Also according to the invention apparatus as described in the preceding paragraph includes cost determining means operable to determine the total cost of the blend dispensed and comprising counter means responsive to each pulse from both the first and second flowmeters to store a number indicative of the cost per unit volume of the liquid blend dispensed, oscillator means operable to reduce the number held in the counter to zero between successive pulses from the first and second flowmeters, and storage means responsive to the number of pulses applied to the counter means by the oscillator to store the total cost of liquid dispensed.
Preferably the motor control circuit is arranged so that it causes appropriate rotation of the stepping motor only when at least two successive pulses are received from either the subtractor means or from the said other output of the multiplying means.
An embodiment of the invention will now be described with reference to the accompanying drawings, in which:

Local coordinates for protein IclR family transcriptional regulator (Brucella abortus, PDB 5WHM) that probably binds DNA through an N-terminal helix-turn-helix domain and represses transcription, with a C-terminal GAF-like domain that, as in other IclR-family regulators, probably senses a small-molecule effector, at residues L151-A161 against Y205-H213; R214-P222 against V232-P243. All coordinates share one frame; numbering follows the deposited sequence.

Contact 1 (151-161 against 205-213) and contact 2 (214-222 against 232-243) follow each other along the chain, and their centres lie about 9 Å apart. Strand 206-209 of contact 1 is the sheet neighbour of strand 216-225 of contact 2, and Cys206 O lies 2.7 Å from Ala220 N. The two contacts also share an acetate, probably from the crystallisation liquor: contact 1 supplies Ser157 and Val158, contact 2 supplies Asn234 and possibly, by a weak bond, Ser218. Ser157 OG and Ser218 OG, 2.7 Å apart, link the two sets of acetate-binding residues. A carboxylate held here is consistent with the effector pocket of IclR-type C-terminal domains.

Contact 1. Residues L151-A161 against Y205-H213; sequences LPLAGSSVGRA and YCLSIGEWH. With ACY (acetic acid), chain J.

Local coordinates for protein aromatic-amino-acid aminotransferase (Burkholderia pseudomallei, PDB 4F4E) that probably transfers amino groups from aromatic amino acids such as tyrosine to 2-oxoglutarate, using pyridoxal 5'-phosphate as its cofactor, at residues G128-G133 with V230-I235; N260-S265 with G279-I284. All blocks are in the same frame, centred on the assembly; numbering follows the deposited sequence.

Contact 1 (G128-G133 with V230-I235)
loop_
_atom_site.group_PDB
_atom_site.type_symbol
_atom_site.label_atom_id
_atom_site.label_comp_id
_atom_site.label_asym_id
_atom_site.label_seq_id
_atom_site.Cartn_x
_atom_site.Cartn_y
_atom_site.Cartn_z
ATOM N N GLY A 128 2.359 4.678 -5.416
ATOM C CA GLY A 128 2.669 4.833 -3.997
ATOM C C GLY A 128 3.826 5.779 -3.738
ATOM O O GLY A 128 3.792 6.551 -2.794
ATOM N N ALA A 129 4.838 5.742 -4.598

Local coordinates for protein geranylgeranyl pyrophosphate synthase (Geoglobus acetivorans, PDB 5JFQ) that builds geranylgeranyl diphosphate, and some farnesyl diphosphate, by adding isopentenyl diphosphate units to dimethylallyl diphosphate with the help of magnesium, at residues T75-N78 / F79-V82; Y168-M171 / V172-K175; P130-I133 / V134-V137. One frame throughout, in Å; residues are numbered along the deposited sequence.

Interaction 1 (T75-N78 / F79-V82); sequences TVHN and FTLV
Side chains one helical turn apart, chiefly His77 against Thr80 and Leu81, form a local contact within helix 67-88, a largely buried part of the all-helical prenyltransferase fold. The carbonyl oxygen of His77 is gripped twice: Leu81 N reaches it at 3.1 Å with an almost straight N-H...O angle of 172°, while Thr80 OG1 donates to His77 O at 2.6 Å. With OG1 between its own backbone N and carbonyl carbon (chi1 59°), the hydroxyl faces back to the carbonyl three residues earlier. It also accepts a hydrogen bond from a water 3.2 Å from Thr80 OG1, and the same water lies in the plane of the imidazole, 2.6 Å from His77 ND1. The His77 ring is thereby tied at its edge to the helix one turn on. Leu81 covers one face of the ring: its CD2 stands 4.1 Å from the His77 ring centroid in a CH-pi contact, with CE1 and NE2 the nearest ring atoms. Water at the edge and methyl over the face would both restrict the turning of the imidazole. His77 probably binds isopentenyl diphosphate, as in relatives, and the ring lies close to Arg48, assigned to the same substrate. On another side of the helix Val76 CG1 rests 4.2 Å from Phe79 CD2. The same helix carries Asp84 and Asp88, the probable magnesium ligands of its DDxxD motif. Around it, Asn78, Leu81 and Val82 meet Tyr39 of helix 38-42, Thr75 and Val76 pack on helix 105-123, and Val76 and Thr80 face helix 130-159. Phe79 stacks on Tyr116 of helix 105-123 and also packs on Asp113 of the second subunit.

FIG. 1 is a block circuit diagram of a blender-type fuel pump controller; and
FIG. 2 is a block circuit diagram of price and quantity determining means for use with the controller of FIG. 1.
Referring now to FIG. 1 this shows a blender type dispensing pump control system that is considered particularly suitable for implementing embodiments of this invention in relation to petrol filling station forecourts. From two petrol storage tanks, one for high octane and the other for low, four octane grades of petrol are to be supplied via hydraulic pumps P1, P2 and meters F1, F2 driven by electric motors M1 and M2 respectively. Optical shaft encoders SE1 and SE2 are associated with the hydraulic meters F1 and F2, respectively, for high and low octane deliveries. Pulses on the outputs from these encoders will represent predetermined volumes, for example, fractions of a gallon, but preferably amounts that allow simple conversion between Imperial and metral units of measurement. Five milliliters is an advantageous unit in that two such units give 100ths of a liter, and nine such units give 100ths of a gallon with only about 1% error, allowing great accuracy if every hundredth pulse is blocked, or, for best accuracy, every 97th or 98th pulse.
A suitable circuit allowing Imperial and Metric outputs could use one or more dividers providing separate pulse outputs on every 2nd, every 9th and every 100th pulse. The output on every 2nd pulse would directly represent each 100th of a liter. The 9th and 100th pulses would be applied to coincidence gating to suppress the next 97th or 98th pulses so that the 101st pulse of the train is deleted.